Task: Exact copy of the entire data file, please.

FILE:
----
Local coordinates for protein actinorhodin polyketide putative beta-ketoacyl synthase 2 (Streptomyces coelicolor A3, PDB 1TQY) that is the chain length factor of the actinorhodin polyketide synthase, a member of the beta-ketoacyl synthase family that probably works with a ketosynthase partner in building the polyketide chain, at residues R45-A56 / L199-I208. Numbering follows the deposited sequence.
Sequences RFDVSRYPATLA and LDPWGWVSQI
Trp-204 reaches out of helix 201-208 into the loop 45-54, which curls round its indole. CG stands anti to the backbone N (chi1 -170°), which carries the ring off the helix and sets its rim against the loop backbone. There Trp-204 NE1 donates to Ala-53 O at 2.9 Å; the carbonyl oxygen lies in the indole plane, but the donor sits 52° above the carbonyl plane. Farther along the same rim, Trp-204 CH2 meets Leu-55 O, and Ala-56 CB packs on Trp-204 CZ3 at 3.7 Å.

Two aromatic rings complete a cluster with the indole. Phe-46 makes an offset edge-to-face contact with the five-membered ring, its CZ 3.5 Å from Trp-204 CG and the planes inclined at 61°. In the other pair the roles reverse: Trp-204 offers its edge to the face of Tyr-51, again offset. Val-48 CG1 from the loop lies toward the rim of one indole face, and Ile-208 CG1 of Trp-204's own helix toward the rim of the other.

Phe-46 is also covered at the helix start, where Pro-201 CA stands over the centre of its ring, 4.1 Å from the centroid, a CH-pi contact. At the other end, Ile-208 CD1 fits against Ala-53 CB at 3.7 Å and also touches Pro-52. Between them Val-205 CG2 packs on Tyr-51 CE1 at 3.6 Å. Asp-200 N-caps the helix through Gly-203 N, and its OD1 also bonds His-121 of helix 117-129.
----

Local coordinates for protein actinorhodin polyketide putative beta-ketoacyl synthase 2 (Streptomyces coelicolor A3, PDB 1TQY) that is the chain length factor of the actinorhodin polyketide synthase, a member of the beta-ketoacyl synthase family that probably works with a ketosynthase partner in building the polyketide chain, at residues R45-A56 / L199-I208. Numbering follows the deposited sequence.
Sequences RFDVSRYPATLA and LDPWGWVSQI
Trp-204 reaches out of helix 201-208 into the loop 45-54, which curls round its indole. CG stands anti to the backbone N (chi1 -170°), which carries the ring off the helix and sets its rim against the loop backbone. There Trp-204 NE1 donates to Ala-53 O at 2.9 Å; the carbonyl oxygen lies in the indole plane, but the donor sits 52° above the carbonyl plane. Farther along the same rim, Trp-204 CH2 meets Leu-55 O, and Ala-56 CB packs on Trp-204 CZ3 at 3.7 Å.

Two aromatic rings complete a cluster with the indole. Phe-46 makes an offset edge-to-face contact with the five-membered ring, its CZ 3.5 Å from Trp-204 CG and the planes inclined at 61°. In the other pair the roles reverse: Trp-204 offers its edge to the face of Tyr-51, again offset. Val-48 CG1 from the loop lies toward the rim of one indole face, and Ile-208 CG1 of Trp-204's own helix toward the rim of the other.

Phe-46 is also covered at the helix start, where Pro-201 CA stands over the centre of its ring, 4.1 Å from the centroid, a CH-pi contact. At the other end, Ile-208 CD1 fits against Ala-53 CB at 3.7 Å and also touches Pro-52. Between them Val-205 CG2 packs on Tyr-51 CE1 at 3.6 Å. Asp-200 N-caps the helix through Gly-203 N, and its OD1 also bonds His-121 of helix 117-129.